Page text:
As luck would have it, I have also been in the habit of writing down my dreams since I was in high school. I read a suggestion somewhere about adding things from your dreams into your writing for inspiration, and when my dreams in Japan started getting really vivid and scary (the frequent appearances of a mysterious young man and a sinister video game antagonist), the two ideas started to blend together. I ended up with a protagonist that stuck out and was often treated like a monster in one hand, and in the other, I had a group of literal monsters that could completely blend in and move among the crowd, or were only visible when the veil between our world and theirs was thinnest. In the end, I felt like they matched up pretty well.

 

LT: Are there any books, fantasy/ magical that you love that have inspired your own writing or that you might recommend to those who enjoy Yume?

STA: I think some of my general writing style has been influenced by some of Francesca Lia Block’s earlier books. I read Girl Goddess #9 and Violet and Claire in high school, and I was enamoured by the idea of writing about a world of darkness streaked with pink, like a strange candle representing hope in a scary, desolate situation (or something like that). But for Yume specifically, the biggest inspiration was definitely Lewis Carroll’s Alice in Wonderland, which has always been one of my favourite stories (and which I’m sure will be apparent in the overall plot, as well as the chapter titles), and this really cool, twisted video game spin-off by American McGee called Alice: Madness Returns that I fell madly in love with. Oh, and Haruki Murakami’s After Dark was a big inspiration for Yume’s Chapter Two.

Otherwise, it was mostly movies that inspired the book: I tried to describe most of the dreamy scenes with Spirited Away and Sakuran in mind, and I listened to a lot of various soundtrack music to get the mood right, too. (There was a lot from Bleach, Lost in Translation, and I think Kingdom Hearts 2, among several others!) And although I’m not nearly at her level, I highly recommend Holly Black’s Modern Faerie Tale Series, especially “Tithe.” If anyone asks, Kaye Fierch is Cybelle’s hero.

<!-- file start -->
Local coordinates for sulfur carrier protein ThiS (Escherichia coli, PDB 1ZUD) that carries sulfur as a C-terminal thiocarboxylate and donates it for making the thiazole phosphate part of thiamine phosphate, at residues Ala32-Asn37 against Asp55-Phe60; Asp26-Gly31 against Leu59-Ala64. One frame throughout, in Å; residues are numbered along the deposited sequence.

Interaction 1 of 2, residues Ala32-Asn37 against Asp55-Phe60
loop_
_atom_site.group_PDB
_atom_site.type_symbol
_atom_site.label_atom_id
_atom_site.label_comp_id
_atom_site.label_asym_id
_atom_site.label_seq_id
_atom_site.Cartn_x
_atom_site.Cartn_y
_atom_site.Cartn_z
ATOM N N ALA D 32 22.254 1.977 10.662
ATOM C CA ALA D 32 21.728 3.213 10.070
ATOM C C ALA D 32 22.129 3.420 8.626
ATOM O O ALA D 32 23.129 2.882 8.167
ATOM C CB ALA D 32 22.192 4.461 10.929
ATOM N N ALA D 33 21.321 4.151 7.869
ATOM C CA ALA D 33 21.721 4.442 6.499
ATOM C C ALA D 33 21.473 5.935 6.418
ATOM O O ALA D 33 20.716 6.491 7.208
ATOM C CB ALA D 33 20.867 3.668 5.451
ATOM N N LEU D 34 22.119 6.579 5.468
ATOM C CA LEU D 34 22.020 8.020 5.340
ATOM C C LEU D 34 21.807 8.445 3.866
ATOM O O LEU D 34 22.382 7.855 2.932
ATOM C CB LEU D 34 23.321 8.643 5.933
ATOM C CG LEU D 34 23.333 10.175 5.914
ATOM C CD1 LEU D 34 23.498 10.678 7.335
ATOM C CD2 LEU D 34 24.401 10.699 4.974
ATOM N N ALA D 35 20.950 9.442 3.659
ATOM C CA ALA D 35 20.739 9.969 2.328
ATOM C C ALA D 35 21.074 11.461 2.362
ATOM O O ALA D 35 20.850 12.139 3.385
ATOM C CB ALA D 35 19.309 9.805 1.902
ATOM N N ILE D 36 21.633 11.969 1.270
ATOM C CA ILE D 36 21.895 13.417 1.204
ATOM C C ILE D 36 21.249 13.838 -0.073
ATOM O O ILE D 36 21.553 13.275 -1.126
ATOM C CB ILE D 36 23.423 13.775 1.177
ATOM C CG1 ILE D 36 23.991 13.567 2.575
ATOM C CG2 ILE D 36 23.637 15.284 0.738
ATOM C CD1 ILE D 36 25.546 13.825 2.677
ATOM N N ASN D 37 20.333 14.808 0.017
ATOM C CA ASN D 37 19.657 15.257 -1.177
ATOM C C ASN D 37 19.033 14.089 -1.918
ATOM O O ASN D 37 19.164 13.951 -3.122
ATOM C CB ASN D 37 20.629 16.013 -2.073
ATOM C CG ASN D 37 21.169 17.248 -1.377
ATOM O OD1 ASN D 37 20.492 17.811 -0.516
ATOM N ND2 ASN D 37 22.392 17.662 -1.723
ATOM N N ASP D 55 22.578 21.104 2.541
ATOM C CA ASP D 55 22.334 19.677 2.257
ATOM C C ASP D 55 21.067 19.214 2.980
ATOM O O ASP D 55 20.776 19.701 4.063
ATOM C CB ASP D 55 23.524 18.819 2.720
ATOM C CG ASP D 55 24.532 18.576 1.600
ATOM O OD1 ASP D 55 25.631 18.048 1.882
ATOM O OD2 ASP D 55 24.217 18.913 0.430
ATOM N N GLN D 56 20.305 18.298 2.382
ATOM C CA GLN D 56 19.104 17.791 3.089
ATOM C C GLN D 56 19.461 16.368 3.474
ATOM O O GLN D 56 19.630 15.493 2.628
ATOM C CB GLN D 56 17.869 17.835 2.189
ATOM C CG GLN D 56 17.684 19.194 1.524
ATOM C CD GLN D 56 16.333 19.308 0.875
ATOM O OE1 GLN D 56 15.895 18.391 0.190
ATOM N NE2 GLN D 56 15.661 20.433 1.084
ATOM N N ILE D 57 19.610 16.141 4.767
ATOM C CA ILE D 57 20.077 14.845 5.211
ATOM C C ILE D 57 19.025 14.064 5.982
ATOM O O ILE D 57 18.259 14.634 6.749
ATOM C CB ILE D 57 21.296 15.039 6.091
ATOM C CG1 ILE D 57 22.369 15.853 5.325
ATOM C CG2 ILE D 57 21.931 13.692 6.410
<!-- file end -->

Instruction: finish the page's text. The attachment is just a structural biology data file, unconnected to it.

LT: If you could choose one director to turn Yume into a film, who would it be and why?

STA: This question is hard. Years ago, I would have loved to see what Hayao Miyazaki would do with the story…but then he retired (and then said he may or may not retire ^_^). Now, I want to say Jordan Peele...but Ava DuVernay is good with fantasy and Nia DaCosta is good with horror...and then there's Mika Ninagawa, who directed Sakuran (which is a visual masterpiece) and I would love to see her take...

 

LT: I read that you love video games—any favourites?

STA: Legend of Zelda has to be one of my favourite series! “A Link to the Past” and “Twilight Princess” got me through some seriously rough times. The second series would be Final Fantasy, specifically 6, 7 (the original and the remake…so far!), 9, and 15. And of course there’s Alice Madness Returns, and the Kingdom Hearts series. There’s also a game called Pocky and Rocky that I’m pretty sure cemented my desire to move to Japan (and then whatever seeds were planted into my subconsciousness just blossomed when I started writing Yume). I should dust off my Super Nintendo and try to beat it sometime. That game was impossible, though, so we’ll see.

 

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A special thank you to Dundurn Press and Sifton Tracey Anipare for sharing more about Yume with us!